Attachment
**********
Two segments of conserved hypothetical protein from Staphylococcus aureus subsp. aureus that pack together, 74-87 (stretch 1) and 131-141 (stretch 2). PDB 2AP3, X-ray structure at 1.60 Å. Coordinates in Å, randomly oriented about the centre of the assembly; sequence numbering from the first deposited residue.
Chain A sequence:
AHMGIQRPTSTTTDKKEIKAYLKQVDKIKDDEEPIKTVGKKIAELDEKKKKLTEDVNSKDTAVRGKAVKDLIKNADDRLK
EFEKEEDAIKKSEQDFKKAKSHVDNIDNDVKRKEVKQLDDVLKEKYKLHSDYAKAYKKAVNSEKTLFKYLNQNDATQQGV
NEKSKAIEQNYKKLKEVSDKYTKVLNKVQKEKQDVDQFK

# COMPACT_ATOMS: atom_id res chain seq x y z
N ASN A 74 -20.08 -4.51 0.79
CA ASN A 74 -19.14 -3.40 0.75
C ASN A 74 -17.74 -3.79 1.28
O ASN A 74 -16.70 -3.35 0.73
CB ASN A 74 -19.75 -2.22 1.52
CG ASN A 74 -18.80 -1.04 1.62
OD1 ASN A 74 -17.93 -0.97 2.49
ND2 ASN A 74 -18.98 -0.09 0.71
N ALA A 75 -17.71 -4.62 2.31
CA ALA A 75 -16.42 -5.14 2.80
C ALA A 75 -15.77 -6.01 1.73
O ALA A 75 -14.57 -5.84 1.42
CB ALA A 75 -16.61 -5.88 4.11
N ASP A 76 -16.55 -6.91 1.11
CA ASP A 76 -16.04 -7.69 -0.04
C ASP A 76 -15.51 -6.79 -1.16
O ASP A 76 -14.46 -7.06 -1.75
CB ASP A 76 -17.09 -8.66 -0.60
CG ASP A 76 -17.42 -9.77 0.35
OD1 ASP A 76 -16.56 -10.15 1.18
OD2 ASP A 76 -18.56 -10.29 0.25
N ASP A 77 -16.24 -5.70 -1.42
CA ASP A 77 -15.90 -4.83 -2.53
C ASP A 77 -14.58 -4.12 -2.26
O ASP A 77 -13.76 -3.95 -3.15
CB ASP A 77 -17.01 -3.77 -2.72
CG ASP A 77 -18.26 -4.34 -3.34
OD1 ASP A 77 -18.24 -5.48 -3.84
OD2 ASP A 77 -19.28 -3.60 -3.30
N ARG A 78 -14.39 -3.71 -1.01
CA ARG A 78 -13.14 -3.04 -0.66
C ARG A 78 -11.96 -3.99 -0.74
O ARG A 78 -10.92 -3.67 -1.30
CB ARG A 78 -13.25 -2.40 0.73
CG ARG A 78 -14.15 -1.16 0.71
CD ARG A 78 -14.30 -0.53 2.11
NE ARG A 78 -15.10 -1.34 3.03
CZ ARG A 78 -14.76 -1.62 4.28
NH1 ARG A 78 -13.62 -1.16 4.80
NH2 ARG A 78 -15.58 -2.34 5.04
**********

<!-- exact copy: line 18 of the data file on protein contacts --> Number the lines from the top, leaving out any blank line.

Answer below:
O ALA A 75 -14.57 -5.84 1.42